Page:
Tom Abelson, medical director of the Cleveland Clinic Beachwood Family Health & Surgery Center, recently sent a powerful email to all staff after a woman told him she was "just a float."
Abelson shared his note with the Daily Briefing after reading a recent story about a woman who pushed back after being called "just a nurse."
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Abelson's email read:
This week we had a Medical Assistant (MA) filling in for an ill MA in the ENT office. I asked her name and where she normally worked. She said, "I am just a float…"
I gently chastised her and asked her to repeat her answer, with pride, but without the word "just." "I am a float, and my name is…." sounded much better. In this scenario, on a busy day in the office with one MA out, no one was more important to us than a float MA. I hope she enjoyed what she did and that she did it with pride and with an appropriate sense of being a key part of our team that day.
I have heard myself say, "I am just a general Otolaryngologist." I have heard others say, "I am just a receptionist." I have heard someone say, "I am just the Medical Director in…," (a smaller Family Health Center).
So let's lose the word "just" at the Beachwood FHC. We can describe ourselves without the word "just" without losing the humility that we hopefully all feel as well. If you hear someone say it to describe themselves, gently correct them.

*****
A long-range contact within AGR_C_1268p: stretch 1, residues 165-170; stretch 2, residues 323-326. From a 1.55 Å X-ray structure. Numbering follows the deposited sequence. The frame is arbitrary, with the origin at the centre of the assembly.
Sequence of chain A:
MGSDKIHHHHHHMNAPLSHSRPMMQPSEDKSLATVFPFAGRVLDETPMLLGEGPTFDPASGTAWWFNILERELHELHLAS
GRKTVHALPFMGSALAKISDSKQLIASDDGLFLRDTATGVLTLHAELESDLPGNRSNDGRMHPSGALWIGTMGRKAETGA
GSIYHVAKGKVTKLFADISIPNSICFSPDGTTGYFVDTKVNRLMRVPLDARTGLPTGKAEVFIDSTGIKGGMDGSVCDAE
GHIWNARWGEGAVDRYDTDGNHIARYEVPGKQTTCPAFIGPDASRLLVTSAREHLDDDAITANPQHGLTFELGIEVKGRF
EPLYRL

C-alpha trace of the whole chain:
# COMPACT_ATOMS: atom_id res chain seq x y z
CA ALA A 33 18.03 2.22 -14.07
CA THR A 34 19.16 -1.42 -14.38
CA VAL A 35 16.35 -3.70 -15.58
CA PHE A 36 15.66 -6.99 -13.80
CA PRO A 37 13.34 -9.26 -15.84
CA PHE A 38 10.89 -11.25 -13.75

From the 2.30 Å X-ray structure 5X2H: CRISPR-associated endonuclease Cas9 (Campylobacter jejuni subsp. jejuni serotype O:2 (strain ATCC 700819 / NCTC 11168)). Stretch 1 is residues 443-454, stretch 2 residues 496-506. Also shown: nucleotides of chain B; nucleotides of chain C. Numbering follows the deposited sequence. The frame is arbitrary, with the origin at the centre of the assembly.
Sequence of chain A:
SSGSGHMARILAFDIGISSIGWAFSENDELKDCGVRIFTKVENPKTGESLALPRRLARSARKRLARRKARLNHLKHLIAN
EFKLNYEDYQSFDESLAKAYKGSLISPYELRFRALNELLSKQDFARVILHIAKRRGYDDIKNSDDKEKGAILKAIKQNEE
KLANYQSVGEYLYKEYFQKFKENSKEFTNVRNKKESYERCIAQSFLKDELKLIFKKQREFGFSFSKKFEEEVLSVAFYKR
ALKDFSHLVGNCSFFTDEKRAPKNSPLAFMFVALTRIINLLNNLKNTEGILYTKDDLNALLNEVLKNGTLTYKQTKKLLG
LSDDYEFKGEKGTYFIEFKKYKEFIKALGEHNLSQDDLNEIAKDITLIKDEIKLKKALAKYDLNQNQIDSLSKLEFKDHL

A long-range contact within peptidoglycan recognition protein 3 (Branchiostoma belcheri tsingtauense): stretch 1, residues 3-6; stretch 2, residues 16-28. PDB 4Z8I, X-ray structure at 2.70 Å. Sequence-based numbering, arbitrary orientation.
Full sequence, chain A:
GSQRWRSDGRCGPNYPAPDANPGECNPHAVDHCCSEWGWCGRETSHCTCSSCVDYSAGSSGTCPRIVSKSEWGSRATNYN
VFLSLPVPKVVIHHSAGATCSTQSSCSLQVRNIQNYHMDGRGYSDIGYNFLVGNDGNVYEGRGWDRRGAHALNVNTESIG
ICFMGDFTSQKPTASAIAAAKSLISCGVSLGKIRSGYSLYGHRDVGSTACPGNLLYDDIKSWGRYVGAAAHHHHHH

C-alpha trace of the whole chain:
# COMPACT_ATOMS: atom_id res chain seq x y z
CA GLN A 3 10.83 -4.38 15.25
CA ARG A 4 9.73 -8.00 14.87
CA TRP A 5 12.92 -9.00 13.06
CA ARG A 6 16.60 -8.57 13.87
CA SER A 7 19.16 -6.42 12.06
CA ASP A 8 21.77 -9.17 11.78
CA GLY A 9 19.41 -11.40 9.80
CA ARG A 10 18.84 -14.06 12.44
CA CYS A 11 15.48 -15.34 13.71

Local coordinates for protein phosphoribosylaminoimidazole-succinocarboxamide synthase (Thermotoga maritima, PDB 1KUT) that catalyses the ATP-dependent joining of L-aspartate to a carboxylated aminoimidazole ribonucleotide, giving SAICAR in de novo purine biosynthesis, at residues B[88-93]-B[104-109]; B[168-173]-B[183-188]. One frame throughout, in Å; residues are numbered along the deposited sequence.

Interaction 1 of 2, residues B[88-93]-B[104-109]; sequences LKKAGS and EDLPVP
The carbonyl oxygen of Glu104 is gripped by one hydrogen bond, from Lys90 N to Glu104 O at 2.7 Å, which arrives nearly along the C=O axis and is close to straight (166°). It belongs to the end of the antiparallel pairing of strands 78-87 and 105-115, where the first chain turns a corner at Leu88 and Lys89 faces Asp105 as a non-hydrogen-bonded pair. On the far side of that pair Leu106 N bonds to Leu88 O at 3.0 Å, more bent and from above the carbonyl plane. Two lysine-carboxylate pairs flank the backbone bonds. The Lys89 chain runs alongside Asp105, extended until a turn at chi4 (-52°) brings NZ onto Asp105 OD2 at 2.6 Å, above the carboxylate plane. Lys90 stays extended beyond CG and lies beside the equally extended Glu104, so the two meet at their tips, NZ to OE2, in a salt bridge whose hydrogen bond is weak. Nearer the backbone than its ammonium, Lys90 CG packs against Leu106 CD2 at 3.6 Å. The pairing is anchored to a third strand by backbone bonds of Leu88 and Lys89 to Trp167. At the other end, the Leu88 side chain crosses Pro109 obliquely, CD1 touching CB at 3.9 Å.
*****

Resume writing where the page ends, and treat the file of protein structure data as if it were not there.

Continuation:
I'm just saying….Whoops…I'm saying let's have pride in what we do as individuals and as a team. We do great work in the Beachwood Family Health and Surgery Center.
"This type of messaging is spot on," said Laura Martin, a senior analyst with Advisory Board who has researched provider burnout.
"The sentiment of 'just' was a recurring theme in our burnout work," Martin added. "Time and again we heard from burned out physicians who felt like 'just a cog in the wheel.' Ensuring the entire care team feels recognized and valued is critical as we increasingly rely on their full, top-of-license support. No one is 'just' anything in today's world of increasingly demanding payers and value-conscious consumers."
Abelson also said his email generated many positive responses, and he agreed to share several with the Daily Briefing, while keeping the respondents anonymous.
One person replied, "Good morning, what a beautiful, inspirational message and email to open. A sincere thank you for sending that."
Another said, "Thanks for the reminder. I address this when I hear people use this term. I remind them of their value as a person."
And a third quipped, "Your email is 'just' great!!!"
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